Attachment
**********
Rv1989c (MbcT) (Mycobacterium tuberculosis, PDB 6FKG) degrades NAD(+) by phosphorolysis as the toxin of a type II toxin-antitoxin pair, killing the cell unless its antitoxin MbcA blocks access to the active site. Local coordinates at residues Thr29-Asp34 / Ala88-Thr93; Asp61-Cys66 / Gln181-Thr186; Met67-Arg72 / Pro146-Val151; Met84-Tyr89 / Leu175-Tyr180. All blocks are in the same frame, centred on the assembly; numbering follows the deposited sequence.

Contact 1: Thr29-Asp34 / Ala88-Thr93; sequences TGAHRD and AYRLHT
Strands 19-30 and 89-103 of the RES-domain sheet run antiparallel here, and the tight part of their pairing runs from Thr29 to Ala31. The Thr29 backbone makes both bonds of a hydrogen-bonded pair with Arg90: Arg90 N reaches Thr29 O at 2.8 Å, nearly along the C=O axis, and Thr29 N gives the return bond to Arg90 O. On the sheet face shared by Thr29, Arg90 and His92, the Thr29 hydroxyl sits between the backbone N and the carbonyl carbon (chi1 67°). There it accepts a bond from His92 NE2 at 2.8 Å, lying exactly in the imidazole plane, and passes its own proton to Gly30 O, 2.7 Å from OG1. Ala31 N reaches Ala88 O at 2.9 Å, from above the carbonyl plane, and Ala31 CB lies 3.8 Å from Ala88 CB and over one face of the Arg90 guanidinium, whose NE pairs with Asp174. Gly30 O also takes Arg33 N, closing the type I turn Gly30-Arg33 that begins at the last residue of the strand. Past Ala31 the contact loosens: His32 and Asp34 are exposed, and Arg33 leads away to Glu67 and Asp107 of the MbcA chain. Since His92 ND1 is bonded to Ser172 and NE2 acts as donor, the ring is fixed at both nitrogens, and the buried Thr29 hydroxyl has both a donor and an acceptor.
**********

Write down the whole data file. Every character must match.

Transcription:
Rv1989c (MbcT) (Mycobacterium tuberculosis, PDB 6FKG) degrades NAD(+) by phosphorolysis as the toxin of a type II toxin-antitoxin pair, killing the cell unless its antitoxin MbcA blocks access to the active site. Local coordinates at residues Thr29-Asp34 / Ala88-Thr93; Asp61-Cys66 / Gln181-Thr186; Met67-Arg72 / Pro146-Val151; Met84-Tyr89 / Leu175-Tyr180. All blocks are in the same frame, centred on the assembly; numbering follows the deposited sequence.

Contact 1: Thr29-Asp34 / Ala88-Thr93; sequences TGAHRD and AYRLHT
Strands 19-30 and 89-103 of the RES-domain sheet run antiparallel here, and the tight part of their pairing runs from Thr29 to Ala31. The Thr29 backbone makes both bonds of a hydrogen-bonded pair with Arg90: Arg90 N reaches Thr29 O at 2.8 Å, nearly along the C=O axis, and Thr29 N gives the return bond to Arg90 O. On the sheet face shared by Thr29, Arg90 and His92, the Thr29 hydroxyl sits between the backbone N and the carbonyl carbon (chi1 67°). There it accepts a bond from His92 NE2 at 2.8 Å, lying exactly in the imidazole plane, and passes its own proton to Gly30 O, 2.7 Å from OG1. Ala31 N reaches Ala88 O at 2.9 Å, from above the carbonyl plane, and Ala31 CB lies 3.8 Å from Ala88 CB and over one face of the Arg90 guanidinium, whose NE pairs with Asp174. Gly30 O also takes Arg33 N, closing the type I turn Gly30-Arg33 that begins at the last residue of the strand. Past Ala31 the contact loosens: His32 and Asp34 are exposed, and Arg33 leads away to Glu67 and Asp107 of the MbcA chain. Since His92 ND1 is bonded to Ser172 and NE2 acts as donor, the ring is fixed at both nitrogens, and the buried Thr29 hydroxyl has both a donor and an acceptor.